Please allow me to think aloud on the past 15 hours.
We all acknowledge that the news of Osama bin Laden’s death broke on social media. We’ve all got stories about Twitter’s impact, roundups of Twitter reactions, tweet timelines and Storification galore – but did anyone in the heat of the developing news last night start engaging readers on the spot? (This is not a rhetorical question, I actually want to know.)
I’m seeing a lot of the same curation sets of the same tweets or calls out for “tell us where you were or how you found out” second-day stories. These seem to be late reactions or pallid imitations of the wonderful, shared experience many Americans had in real-time on social media channels last night. What could we do better?
The story – and most initial reactions to it – were played out in the Twitter timeline before any major news outlets even confirmed the rumor. At this point, I’d speculate a lot of the on-the-spot reaction had passed. At that time, reporters and editors were busy working sources, heading to in-person meeting places and writing headlines (as they should be), but how many jumped into the social media fray in real time?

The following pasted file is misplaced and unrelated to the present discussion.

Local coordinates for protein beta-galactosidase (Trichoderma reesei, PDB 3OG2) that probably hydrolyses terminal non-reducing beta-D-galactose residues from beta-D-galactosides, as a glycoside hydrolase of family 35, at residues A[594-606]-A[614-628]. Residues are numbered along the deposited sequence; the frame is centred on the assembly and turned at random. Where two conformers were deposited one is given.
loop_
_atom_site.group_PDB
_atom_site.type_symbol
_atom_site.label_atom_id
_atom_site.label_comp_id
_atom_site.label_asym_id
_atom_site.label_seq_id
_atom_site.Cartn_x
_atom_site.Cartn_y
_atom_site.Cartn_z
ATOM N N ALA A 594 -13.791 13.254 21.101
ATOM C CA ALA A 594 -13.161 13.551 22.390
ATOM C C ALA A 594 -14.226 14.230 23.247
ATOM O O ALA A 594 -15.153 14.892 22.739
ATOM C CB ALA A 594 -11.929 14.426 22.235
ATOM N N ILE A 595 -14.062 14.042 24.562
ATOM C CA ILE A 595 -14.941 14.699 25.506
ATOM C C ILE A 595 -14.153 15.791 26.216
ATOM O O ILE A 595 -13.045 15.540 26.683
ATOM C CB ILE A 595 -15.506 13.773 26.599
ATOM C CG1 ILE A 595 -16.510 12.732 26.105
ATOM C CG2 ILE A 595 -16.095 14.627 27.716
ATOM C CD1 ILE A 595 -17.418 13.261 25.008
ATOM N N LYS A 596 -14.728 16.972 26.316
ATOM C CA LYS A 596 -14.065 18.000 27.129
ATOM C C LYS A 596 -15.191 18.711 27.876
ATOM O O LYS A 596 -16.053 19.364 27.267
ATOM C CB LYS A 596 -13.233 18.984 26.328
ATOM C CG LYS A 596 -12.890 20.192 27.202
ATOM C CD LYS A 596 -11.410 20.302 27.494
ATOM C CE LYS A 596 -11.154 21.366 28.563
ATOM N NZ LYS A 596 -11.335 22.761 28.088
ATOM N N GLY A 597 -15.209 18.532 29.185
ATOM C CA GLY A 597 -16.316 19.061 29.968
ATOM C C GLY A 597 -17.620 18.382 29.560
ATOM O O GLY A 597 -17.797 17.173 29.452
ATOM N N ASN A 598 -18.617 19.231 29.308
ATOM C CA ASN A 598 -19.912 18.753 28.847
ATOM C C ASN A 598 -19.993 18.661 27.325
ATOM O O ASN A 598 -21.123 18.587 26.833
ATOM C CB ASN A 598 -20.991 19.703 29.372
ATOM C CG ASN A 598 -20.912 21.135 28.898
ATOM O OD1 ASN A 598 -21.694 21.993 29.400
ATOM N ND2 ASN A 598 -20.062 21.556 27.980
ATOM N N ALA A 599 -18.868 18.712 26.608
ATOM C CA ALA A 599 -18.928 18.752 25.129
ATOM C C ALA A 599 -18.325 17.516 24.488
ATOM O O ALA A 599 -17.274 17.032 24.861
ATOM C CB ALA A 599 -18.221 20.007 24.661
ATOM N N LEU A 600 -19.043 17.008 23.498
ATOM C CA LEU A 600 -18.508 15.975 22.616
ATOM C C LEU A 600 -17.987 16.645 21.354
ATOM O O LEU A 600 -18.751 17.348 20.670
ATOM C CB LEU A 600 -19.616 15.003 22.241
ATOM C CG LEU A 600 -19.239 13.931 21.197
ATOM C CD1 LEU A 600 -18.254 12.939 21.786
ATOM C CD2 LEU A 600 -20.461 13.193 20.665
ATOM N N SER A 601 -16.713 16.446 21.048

Who led or hosted a conversation about the night’s events on Twitter, Facebook, on-site comments or live chats? (As opposed to curating what was already occurring out there.)
If you didn’t – why not? Was there not enough staff to juggle hosting a full-time talk? Did nobody think to do it in time to get initial reactions? Was technology an issue? Was your audience not as plugged in to the social sphere?
This story – and the outpouring of reaction and conversation amongst strangers on social media – could serve as a lesson to newsrooms on how to develop a breaking news workflow that includes an element of community engagement when (or even before) the news breaks. We all saw it happen, we reacted and engaged as we best know how – now, what could we have done better?